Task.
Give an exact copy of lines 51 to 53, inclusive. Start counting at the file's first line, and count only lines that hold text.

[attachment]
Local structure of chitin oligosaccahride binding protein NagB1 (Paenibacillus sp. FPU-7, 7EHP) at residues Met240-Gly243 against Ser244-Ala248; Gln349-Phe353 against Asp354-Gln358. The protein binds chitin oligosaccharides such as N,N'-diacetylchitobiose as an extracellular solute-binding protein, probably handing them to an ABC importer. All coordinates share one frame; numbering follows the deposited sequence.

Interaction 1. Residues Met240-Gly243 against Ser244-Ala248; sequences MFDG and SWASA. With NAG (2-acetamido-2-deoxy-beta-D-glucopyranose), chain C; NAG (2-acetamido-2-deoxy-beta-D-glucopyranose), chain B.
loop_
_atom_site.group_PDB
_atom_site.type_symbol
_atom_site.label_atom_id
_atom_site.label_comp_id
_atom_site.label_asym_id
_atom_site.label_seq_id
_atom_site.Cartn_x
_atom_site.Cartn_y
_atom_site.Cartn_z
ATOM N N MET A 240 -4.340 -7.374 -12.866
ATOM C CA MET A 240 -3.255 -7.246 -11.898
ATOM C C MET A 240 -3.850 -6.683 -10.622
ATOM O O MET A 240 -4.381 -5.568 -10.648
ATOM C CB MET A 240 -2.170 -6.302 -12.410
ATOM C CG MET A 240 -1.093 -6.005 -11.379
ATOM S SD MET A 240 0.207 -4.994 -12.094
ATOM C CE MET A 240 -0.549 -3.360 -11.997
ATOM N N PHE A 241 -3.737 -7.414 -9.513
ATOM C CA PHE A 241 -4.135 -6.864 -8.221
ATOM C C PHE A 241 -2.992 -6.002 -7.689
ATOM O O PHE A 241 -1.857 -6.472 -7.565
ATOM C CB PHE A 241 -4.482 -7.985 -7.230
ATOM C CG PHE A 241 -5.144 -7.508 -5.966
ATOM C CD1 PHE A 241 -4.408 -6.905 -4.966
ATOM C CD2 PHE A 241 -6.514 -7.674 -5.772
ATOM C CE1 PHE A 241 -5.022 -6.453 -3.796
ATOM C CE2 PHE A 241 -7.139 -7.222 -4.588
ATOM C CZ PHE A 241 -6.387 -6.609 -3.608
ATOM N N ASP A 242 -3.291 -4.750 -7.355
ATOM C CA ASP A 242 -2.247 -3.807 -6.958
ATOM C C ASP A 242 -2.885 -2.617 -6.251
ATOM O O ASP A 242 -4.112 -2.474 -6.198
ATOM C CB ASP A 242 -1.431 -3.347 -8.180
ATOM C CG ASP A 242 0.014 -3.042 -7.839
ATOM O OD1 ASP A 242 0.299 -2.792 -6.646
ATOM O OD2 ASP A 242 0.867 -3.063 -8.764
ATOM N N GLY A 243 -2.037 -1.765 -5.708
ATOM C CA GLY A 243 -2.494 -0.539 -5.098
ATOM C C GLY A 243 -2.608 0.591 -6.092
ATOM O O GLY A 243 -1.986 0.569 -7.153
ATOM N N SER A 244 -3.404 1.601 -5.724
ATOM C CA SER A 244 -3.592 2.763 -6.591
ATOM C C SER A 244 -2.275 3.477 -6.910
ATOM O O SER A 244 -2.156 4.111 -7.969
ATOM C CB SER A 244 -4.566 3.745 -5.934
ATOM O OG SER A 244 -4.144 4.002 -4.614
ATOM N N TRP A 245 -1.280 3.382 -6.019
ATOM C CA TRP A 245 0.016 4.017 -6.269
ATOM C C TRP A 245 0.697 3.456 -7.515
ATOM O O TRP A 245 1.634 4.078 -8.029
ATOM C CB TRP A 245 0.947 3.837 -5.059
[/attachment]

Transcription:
ATOM C CA TRP A 245 0.016 4.017 -6.269
ATOM C C TRP A 245 0.697 3.456 -7.515
ATOM O O TRP A 245 1.634 4.078 -8.029